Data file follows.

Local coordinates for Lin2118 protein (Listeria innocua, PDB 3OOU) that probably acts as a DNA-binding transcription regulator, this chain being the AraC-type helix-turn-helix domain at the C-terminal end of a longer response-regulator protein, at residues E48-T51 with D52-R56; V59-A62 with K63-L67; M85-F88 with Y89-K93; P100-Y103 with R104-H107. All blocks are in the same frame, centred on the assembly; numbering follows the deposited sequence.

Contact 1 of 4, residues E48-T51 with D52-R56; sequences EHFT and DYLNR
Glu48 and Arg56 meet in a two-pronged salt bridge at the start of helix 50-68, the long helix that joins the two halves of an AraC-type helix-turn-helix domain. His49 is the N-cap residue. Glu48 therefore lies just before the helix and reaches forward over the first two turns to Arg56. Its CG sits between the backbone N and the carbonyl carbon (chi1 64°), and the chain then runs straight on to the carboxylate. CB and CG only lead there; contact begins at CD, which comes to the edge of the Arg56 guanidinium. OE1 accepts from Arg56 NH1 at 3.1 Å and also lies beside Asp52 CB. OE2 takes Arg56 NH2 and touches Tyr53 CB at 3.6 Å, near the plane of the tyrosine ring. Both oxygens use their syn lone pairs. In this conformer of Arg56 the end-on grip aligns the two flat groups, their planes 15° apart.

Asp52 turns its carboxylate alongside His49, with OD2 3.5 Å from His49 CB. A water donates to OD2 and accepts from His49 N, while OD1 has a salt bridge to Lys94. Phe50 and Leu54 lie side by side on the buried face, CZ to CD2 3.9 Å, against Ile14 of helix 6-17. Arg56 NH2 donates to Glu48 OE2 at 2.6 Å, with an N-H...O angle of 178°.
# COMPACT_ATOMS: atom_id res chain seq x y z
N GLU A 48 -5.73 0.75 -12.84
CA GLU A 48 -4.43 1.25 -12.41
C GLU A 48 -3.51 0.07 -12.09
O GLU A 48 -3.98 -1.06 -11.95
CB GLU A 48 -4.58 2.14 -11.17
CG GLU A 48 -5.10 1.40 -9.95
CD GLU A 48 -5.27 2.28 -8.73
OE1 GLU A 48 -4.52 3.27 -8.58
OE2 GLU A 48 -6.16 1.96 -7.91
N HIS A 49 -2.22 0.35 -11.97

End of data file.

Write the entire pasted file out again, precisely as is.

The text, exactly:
Local coordinates for Lin2118 protein (Listeria innocua, PDB 3OOU) that probably acts as a DNA-binding transcription regulator, this chain being the AraC-type helix-turn-helix domain at the C-terminal end of a longer response-regulator protein, at residues E48-T51 with D52-R56; V59-A62 with K63-L67; M85-F88 with Y89-K93; P100-Y103 with R104-H107. All blocks are in the same frame, centred on the assembly; numbering follows the deposited sequence.

Contact 1 of 4, residues E48-T51 with D52-R56; sequences EHFT and DYLNR
Glu48 and Arg56 meet in a two-pronged salt bridge at the start of helix 50-68, the long helix that joins the two halves of an AraC-type helix-turn-helix domain. His49 is the N-cap residue. Glu48 therefore lies just before the helix and reaches forward over the first two turns to Arg56. Its CG sits between the backbone N and the carbonyl carbon (chi1 64°), and the chain then runs straight on to the carboxylate. CB and CG only lead there; contact begins at CD, which comes to the edge of the Arg56 guanidinium. OE1 accepts from Arg56 NH1 at 3.1 Å and also lies beside Asp52 CB. OE2 takes Arg56 NH2 and touches Tyr53 CB at 3.6 Å, near the plane of the tyrosine ring. Both oxygens use their syn lone pairs. In this conformer of Arg56 the end-on grip aligns the two flat groups, their planes 15° apart.

Asp52 turns its carboxylate alongside His49, with OD2 3.5 Å from His49 CB. A water donates to OD2 and accepts from His49 N, while OD1 has a salt bridge to Lys94. Phe50 and Leu54 lie side by side on the buried face, CZ to CD2 3.9 Å, against Ile14 of helix 6-17. Arg56 NH2 donates to Glu48 OE2 at 2.6 Å, with an N-H...O angle of 178°.
# COMPACT_ATOMS: atom_id res chain seq x y z
N GLU A 48 -5.73 0.75 -12.84
CA GLU A 48 -4.43 1.25 -12.41
C GLU A 48 -3.51 0.07 -12.09
O GLU A 48 -3.98 -1.06 -11.95
CB GLU A 48 -4.58 2.14 -11.17
CG GLU A 48 -5.10 1.40 -9.95
CD GLU A 48 -5.27 2.28 -8.73
OE1 GLU A 48 -4.52 3.27 -8.58
OE2 GLU A 48 -6.16 1.96 -7.91
N HIS A 49 -2.22 0.35 -11.97